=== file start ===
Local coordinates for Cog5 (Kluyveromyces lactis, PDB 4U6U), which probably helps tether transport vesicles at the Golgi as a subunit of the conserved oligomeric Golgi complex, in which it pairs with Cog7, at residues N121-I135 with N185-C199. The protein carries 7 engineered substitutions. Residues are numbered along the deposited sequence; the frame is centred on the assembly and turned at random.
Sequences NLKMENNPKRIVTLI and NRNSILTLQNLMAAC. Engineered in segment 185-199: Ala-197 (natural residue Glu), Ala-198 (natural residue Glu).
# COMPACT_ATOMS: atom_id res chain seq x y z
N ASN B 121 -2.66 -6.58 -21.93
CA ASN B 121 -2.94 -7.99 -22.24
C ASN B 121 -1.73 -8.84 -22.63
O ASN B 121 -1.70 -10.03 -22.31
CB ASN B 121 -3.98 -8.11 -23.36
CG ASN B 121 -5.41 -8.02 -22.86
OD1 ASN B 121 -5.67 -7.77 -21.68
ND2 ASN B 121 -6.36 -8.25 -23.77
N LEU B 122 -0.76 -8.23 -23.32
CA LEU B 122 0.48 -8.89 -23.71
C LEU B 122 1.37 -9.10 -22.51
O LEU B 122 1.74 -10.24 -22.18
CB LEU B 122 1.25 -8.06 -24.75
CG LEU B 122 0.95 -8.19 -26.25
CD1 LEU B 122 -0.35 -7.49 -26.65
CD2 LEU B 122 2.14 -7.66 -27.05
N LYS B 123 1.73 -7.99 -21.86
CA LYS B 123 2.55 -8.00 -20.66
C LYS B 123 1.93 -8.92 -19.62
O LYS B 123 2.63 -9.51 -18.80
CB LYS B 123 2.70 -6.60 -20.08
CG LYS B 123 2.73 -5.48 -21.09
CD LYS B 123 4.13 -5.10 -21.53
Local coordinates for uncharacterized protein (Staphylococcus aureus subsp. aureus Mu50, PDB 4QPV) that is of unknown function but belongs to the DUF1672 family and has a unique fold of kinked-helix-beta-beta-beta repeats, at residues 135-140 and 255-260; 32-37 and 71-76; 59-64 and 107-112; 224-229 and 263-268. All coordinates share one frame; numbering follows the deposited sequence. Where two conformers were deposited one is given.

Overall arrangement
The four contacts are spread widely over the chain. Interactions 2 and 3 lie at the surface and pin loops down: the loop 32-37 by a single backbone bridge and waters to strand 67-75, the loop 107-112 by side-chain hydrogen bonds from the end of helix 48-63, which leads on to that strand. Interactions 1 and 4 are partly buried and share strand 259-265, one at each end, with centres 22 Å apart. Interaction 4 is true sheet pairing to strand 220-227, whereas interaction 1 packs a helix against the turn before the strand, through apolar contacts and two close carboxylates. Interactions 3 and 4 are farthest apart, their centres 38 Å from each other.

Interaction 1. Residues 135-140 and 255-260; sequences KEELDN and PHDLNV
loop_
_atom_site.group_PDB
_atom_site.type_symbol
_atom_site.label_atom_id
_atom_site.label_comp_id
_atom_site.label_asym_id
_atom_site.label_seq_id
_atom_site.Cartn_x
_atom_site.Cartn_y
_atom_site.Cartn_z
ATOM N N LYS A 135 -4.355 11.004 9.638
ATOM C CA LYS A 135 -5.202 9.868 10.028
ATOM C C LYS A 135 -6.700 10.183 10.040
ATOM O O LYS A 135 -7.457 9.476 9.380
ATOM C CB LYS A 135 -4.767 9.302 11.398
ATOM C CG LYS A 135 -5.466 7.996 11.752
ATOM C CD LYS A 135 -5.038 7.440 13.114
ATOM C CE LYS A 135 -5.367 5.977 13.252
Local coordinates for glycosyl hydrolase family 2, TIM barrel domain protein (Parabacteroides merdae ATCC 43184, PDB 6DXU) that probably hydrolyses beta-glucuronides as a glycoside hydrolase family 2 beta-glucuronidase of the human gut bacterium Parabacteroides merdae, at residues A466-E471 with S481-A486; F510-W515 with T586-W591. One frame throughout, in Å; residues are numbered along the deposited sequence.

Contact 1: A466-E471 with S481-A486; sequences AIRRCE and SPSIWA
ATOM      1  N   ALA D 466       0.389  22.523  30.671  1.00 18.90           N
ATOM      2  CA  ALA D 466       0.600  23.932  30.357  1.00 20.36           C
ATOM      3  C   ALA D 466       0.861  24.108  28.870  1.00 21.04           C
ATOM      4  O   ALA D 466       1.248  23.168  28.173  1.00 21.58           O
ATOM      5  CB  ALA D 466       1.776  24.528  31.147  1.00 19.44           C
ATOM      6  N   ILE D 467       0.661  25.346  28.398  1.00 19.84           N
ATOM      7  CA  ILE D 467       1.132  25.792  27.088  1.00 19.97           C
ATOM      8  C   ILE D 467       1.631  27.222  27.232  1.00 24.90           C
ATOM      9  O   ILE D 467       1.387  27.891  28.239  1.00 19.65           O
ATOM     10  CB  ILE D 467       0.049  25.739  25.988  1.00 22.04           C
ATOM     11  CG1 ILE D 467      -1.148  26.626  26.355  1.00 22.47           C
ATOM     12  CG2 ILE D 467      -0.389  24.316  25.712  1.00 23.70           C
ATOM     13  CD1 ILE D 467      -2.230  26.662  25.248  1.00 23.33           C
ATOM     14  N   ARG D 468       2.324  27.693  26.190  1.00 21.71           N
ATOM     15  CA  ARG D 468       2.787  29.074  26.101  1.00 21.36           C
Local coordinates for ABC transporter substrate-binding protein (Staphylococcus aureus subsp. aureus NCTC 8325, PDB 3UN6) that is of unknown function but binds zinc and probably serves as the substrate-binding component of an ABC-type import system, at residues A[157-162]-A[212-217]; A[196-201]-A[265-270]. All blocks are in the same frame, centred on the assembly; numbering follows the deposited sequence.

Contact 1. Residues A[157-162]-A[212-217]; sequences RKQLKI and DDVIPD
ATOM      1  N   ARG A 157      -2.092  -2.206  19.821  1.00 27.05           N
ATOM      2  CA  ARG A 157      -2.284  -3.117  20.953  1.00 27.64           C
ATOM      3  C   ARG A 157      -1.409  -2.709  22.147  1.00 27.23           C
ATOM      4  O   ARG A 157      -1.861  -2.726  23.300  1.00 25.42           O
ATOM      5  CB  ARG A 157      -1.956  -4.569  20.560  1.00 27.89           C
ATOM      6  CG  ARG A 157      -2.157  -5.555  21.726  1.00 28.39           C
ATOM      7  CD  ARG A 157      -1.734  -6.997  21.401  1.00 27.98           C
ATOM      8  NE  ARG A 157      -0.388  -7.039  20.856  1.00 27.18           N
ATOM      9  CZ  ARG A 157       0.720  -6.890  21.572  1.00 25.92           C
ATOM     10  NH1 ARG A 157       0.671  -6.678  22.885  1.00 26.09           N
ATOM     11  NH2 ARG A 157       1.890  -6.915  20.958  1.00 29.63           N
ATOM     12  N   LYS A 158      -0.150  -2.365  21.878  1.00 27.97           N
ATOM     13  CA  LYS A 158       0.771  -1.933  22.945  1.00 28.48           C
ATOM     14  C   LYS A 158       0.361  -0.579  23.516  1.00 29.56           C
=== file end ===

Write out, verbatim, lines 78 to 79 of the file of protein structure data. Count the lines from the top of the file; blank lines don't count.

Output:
ATOM     11  NH2 ARG A 157       1.890  -6.915  20.958  1.00 29.63           N
ATOM     12  N   LYS A 158      -0.150  -2.365  21.878  1.00 27.97           N